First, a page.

There was a barbed-wire fence around the base of the tower, but Dan had already been out here on the weekend and started a tunnel, which didn’t take them long to complete. When they were through, Ty looked up and felt his head swimming. Carlos said, “We should have brought a rope.”
“We’ll be okay.”
Chris said, “I’ll go first.”
“Why?” Dan demanded.
Chris took his fancy new phone from his pocket and waved it at them. “Best camera angle. I don’t want to be looking up your ass.”
Carlos said, “Just promise you won’t put it on the Web. If my parents see this, I’m screwed.”
Chris laughed. “Mine, too. I’m not that stupid.”
“Yeah, well, you won’t be on camera if you’re holding the thing.”
Chris started up the ladder. Dan went next, with one paint can in the back pocket of his jeans. Ty followed, then Errol and Carlos.
The air had been still down on the ground, but as they went higher a breeze came out of nowhere, cooling the sweat on Ty’s back. The ladder started shuddering; he could see where it was bolted securely to the concrete of the tower, but in between it could still flex alarmingly. He’d treat it like a fairground ride, he decided: a little scary, but probably safe.
When Chris reached the top, Dan let go of the ladder with one hand, took the paint can, and reached out sideways into the expanse of white concrete. He quickly shaped a blue background, a distorted diamond, and then called down to Errol, who was carrying the red.
When Ty had passed the can up, he looked away, out across the expanse of brown dust. He could see the town in the distance. He glanced up and saw Chris leaning forward, gripping the ladder with one hand behind his back while he aimed the phone down at them.
Ty shouted up at him, “Hey, Scorsese! Make me famous!”
Dan spent five minutes adding finicky details in silver. Ty didn’t mind; it was good just being here. He didn’t need to mark the tower himself; whenever he saw Dan’s tag, he’d remember this feeling.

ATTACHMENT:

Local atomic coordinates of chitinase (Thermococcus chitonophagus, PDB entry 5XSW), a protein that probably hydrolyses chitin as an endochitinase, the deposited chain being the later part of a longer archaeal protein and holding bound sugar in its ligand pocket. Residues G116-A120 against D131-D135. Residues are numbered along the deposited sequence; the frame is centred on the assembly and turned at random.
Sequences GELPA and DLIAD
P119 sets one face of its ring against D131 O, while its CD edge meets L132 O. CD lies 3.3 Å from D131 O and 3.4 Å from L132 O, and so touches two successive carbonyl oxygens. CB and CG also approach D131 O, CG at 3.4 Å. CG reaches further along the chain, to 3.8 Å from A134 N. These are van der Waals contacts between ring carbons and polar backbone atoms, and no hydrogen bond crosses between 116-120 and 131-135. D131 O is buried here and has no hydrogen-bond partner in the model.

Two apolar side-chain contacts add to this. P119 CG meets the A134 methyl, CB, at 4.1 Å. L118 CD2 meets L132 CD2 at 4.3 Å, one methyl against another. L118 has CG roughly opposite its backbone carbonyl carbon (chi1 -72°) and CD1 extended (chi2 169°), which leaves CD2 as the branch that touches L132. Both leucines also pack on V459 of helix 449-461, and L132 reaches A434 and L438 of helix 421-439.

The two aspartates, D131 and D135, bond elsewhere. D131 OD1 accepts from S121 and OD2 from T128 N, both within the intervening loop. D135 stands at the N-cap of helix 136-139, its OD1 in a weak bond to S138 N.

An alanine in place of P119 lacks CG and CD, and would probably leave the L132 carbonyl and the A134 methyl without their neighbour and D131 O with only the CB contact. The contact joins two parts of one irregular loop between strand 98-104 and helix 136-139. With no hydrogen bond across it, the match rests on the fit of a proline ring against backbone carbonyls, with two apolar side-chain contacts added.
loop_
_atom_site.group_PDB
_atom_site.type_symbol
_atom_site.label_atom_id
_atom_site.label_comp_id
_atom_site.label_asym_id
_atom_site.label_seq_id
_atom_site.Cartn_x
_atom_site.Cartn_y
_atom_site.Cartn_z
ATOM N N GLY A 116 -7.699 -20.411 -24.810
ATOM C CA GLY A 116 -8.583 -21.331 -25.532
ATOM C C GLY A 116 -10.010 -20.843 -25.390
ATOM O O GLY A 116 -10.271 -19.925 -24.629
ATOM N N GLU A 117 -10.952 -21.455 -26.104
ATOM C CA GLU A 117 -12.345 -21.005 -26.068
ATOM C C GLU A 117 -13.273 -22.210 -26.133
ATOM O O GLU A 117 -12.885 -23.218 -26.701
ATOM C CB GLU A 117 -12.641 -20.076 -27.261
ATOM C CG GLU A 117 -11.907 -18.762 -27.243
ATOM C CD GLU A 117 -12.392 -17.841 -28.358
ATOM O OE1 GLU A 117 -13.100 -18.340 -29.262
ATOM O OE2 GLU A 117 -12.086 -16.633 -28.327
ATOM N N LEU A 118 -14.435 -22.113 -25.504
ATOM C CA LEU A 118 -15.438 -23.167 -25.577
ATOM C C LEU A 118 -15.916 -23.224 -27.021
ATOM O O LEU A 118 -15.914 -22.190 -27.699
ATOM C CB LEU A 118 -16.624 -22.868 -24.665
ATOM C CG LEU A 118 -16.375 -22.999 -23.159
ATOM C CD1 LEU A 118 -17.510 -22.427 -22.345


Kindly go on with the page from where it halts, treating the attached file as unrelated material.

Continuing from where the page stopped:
They clambered down, then sat at the base of the tower and passed the phone around, checking out Chris’s movie.
Lincoln had three rest days before he was called again, this time for four days in succession. He fought hard to remember all the scenes he was sleepwalking through, but even with his grandmother adding her accounts of the “playacting” she’d witnessed, he found it hard to hold on to the details.
Sometimes he hung out with the other actors, shooting pool in the motel’s game room, but there seemed to be an unspoken taboo against discussing their roles. Lincoln doubted that the Steveware would punish them even if they managed to overcome the restraint, but it was clear that it didn’t want them to piece too much together. It had even gone to the trouble of changing Steve’s name (as Lincoln and the other actors heard it, though presumably not Steve himself), as if the anger they felt toward the man in their ordinary lives might have penetrated into their roles. Lincoln couldn’t even remember his own mother’s face when he was Ty; the farm, the Crash, the whole history of the last 30 years, was gone from his thoughts entirely.
In any case, he had no wish to spoil the charade. Whatever the Steveware thought it was doing, Lincoln hoped it would believe it was working perfectly, all the way from Steve’s small-town childhood to whatever age it needed to reach before it could write this creation into flesh and blood, congratulate itself on a job well done, and then finally, mercifully, dissolve into rat piss and let the world move on.